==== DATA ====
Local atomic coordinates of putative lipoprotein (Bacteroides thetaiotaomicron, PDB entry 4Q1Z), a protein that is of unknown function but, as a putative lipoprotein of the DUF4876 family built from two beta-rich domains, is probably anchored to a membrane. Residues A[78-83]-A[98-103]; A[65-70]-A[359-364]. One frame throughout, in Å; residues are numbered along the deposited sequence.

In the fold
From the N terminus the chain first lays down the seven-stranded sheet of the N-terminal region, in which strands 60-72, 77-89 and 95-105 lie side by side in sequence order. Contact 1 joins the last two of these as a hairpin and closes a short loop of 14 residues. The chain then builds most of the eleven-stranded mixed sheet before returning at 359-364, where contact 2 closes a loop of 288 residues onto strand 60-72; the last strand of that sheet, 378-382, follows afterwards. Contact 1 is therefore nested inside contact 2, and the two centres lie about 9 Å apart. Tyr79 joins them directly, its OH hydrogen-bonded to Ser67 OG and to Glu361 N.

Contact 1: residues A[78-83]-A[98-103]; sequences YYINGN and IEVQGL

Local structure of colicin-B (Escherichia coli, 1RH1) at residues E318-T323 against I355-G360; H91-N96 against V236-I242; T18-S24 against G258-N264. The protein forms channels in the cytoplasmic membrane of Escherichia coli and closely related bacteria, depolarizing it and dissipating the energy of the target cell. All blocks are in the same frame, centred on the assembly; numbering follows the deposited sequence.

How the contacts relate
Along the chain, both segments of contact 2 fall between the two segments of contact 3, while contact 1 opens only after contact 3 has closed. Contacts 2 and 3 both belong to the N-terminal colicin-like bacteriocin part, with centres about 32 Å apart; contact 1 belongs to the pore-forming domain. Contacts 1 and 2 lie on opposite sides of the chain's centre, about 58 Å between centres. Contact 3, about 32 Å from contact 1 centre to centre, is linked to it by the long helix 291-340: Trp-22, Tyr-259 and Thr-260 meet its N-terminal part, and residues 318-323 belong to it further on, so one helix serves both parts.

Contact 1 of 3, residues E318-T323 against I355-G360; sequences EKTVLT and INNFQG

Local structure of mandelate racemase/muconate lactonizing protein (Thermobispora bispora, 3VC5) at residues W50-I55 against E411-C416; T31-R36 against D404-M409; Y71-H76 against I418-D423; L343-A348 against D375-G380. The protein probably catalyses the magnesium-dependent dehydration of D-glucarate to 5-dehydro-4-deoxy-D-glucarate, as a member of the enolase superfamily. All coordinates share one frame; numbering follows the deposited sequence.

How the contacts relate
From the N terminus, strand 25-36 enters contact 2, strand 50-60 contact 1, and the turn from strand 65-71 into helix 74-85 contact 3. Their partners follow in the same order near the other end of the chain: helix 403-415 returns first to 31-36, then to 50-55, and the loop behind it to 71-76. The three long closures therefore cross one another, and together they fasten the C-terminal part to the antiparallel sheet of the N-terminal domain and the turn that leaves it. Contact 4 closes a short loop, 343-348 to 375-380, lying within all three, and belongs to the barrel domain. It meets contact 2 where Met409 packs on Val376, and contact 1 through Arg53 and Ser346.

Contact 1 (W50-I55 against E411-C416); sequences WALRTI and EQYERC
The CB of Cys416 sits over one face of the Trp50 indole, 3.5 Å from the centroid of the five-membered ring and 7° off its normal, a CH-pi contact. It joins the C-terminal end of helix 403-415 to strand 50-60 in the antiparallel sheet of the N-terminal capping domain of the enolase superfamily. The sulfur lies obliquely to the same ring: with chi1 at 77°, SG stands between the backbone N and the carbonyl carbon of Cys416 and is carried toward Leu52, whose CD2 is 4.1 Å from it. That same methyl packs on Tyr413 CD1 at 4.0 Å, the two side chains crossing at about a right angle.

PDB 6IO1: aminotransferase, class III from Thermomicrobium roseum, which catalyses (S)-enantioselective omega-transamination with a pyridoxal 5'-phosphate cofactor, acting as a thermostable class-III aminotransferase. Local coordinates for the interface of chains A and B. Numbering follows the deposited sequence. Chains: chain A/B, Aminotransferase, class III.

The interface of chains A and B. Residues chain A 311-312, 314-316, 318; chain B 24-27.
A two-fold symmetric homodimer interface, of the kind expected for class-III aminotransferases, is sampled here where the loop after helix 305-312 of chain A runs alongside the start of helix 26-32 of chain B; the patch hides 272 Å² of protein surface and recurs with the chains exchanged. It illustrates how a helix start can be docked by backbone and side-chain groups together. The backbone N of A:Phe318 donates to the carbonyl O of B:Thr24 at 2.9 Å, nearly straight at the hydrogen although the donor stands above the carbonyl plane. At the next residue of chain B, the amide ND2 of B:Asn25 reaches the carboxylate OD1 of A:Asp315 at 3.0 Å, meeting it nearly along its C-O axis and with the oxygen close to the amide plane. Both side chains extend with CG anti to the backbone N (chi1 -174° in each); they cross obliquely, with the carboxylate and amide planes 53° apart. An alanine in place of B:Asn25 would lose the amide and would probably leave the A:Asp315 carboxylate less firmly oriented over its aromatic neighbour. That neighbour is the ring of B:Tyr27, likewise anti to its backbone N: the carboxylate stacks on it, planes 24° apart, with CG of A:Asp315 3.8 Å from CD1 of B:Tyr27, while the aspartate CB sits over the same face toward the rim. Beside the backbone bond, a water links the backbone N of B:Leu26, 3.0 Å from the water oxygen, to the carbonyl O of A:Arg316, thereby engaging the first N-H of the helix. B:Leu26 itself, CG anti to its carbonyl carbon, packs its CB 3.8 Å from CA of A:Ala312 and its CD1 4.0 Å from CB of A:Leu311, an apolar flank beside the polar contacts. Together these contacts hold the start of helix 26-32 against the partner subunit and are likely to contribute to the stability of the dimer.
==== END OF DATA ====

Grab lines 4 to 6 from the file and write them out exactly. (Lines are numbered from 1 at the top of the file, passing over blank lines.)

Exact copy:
Contact 1: residues A[78-83]-A[98-103]; sequences YYINGN and IEVQGL

Local structure of colicin-B (Escherichia coli, 1RH1) at residues E318-T323 against I355-G360; H91-N96 against V236-I242; T18-S24 against G258-N264. The protein forms channels in the cytoplasmic membrane of Escherichia coli and closely related bacteria, depolarizing it and dissipating the energy of the target cell. All blocks are in the same frame, centred on the assembly; numbering follows the deposited sequence.

How the contacts relate